9. Chris Fitzgerald

    Chris Fitzgerald Student of Life Staff Member Administrator

    Oct 19, 2000
    Louisville, KY
    Got a few focused listenings of "Dedicated to Bill" today*, and I have to say I like almost everything about this recording except the weird frequency bumps in the piano EQ. Your bass sounds great, and the drummer plays his *** off. You're lucky to play with a guy that can play understated that well - and the space he leaves is open to you and Jon to play with. I've often thought that the whole Bill Evans trio concept was greatly facilitated by the space allowed by P.M. on the kit, and this cut does nothing to change my mind.

    Fantastic use of space and energy throughout. The tune suggests openings for counterpoint from the bass, and you are right on the money in these spaces - not too much, not too little, and always in service of the music rather than the ego. Very tasty. Nice use of contrast on the diminished (7b9) stuff; sometimes you outline the triad of the root, sometimes you play off of the diminished aspect. There's one really nice instance where Jon is playing upper structure triad arpeggiations in tritone related pairs (E/Bb, Db/G) and you pedal an arpeggiated E Ma triad. Another time in the same spot, you took an entirely different approach, which is cool and shows you've got your ears wide open.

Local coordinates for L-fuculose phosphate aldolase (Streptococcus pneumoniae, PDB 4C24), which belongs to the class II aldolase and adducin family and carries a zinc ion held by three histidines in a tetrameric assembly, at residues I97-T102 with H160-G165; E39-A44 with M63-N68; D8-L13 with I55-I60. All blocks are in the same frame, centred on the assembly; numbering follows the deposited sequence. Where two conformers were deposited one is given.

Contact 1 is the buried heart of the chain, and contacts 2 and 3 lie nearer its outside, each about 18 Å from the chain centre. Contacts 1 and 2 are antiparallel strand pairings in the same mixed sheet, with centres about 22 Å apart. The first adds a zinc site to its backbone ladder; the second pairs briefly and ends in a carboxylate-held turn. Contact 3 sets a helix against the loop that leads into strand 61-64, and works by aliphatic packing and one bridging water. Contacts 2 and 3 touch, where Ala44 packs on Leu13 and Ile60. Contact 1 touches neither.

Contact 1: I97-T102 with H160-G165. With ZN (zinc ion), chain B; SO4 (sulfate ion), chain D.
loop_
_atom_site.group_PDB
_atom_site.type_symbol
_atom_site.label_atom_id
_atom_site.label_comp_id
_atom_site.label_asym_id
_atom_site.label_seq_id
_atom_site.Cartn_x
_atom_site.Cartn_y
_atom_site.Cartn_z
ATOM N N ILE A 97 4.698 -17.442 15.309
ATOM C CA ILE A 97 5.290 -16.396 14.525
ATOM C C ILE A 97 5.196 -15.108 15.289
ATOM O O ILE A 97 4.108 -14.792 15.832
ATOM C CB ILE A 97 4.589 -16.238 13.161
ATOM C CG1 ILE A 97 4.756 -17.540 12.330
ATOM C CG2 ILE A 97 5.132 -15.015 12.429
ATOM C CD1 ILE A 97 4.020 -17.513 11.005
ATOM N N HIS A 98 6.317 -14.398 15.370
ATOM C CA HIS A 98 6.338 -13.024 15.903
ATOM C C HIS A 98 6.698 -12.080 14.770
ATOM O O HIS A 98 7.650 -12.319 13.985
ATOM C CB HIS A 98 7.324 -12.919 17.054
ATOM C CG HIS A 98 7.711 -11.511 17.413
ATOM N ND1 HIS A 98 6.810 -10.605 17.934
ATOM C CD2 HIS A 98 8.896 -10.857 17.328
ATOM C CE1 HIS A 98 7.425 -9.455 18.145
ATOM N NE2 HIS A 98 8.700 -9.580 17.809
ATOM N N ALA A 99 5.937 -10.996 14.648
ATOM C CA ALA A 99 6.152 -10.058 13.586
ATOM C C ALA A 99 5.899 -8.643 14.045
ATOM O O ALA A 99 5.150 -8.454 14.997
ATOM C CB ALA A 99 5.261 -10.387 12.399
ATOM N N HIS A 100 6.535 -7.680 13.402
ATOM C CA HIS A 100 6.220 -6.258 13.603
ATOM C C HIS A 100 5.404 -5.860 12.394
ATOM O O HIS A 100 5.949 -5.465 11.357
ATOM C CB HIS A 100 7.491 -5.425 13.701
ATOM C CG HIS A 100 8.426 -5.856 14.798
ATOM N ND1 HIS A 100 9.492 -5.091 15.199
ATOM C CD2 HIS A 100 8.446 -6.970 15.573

The solo is completely in the spirit of the song, and sounds good. Nice use of repeated motives the the beginning. I only wish there were more solo - I found myself feeling like you were just getting warmed up.

    Overall, if I had one critique, it would be one that we've talked about before behind closed "Johnson" doors, and that is the limited range of the bass register. On this cut, the highest note you played was the "F" on the G string (basically two octaves), and it could be just me, but I heard several places where the ascending figure you were playing felt like it wanted to continue upward, but ended up inverting down. Clearly, you hear the lines differently, but I can't help but wonder what riches that third octave and beyond might reveal if you went there from time to time. Other than that one very minor complaint, I think this track is gorgeous. Jon is playing great, the vibe is completely there...remind me where I can get this disc again?
     
  10. Nick Ara

    Nick Ara

    Jul 22, 2002
    Long Island, NY
    Wow! This, in my view, is where TBDB shines.

    First we have the opportunity to post our creative efforts (kudos, Damon) and describe our thoughts on what we are after, musically. Then we're fortunate to read in-depth, constructive feedback from our peers. The time consuming efforts you've all contributed is fantastic. If this doesn't promote personal growth in my development, I don't know what will.

    Thanks to all!
     
  11. Ed Fuqua

    Ed Fuqua

    Dec 13, 1999
    NYC